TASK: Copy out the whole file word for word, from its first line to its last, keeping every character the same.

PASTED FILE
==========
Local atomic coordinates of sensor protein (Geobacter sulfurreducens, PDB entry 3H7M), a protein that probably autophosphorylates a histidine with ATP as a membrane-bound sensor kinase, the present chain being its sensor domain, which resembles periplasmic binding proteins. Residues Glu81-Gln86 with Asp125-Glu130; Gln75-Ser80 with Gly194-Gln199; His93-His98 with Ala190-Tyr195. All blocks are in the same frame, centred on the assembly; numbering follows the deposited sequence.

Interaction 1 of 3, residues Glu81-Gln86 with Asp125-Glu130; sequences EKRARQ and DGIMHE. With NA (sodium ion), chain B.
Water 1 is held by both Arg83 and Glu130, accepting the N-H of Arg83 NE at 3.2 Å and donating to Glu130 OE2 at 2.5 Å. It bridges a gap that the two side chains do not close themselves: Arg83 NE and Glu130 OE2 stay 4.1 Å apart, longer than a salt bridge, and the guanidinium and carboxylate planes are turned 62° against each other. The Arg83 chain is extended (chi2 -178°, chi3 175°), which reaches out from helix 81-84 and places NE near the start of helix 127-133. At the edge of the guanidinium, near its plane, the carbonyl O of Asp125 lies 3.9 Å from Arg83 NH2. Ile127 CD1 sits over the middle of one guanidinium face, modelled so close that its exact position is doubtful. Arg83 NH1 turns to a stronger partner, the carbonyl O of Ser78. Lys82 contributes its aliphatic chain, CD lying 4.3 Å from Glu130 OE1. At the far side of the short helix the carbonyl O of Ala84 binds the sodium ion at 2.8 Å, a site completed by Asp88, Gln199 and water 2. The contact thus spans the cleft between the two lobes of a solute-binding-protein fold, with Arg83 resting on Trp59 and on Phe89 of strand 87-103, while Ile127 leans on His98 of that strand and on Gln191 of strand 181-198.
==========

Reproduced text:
Local atomic coordinates of sensor protein (Geobacter sulfurreducens, PDB entry 3H7M), a protein that probably autophosphorylates a histidine with ATP as a membrane-bound sensor kinase, the present chain being its sensor domain, which resembles periplasmic binding proteins. Residues Glu81-Gln86 with Asp125-Glu130; Gln75-Ser80 with Gly194-Gln199; His93-His98 with Ala190-Tyr195. All blocks are in the same frame, centred on the assembly; numbering follows the deposited sequence.

Interaction 1 of 3, residues Glu81-Gln86 with Asp125-Glu130; sequences EKRARQ and DGIMHE. With NA (sodium ion), chain B.
Water 1 is held by both Arg83 and Glu130, accepting the N-H of Arg83 NE at 3.2 Å and donating to Glu130 OE2 at 2.5 Å. It bridges a gap that the two side chains do not close themselves: Arg83 NE and Glu130 OE2 stay 4.1 Å apart, longer than a salt bridge, and the guanidinium and carboxylate planes are turned 62° against each other. The Arg83 chain is extended (chi2 -178°, chi3 175°), which reaches out from helix 81-84 and places NE near the start of helix 127-133. At the edge of the guanidinium, near its plane, the carbonyl O of Asp125 lies 3.9 Å from Arg83 NH2. Ile127 CD1 sits over the middle of one guanidinium face, modelled so close that its exact position is doubtful. Arg83 NH1 turns to a stronger partner, the carbonyl O of Ser78. Lys82 contributes its aliphatic chain, CD lying 4.3 Å from Glu130 OE1. At the far side of the short helix the carbonyl O of Ala84 binds the sodium ion at 2.8 Å, a site completed by Asp88, Gln199 and water 2. The contact thus spans the cleft between the two lobes of a solute-binding-protein fold, with Arg83 resting on Trp59 and on Phe89 of strand 87-103, while Ile127 leans on His98 of that strand and on Gln191 of strand 181-198.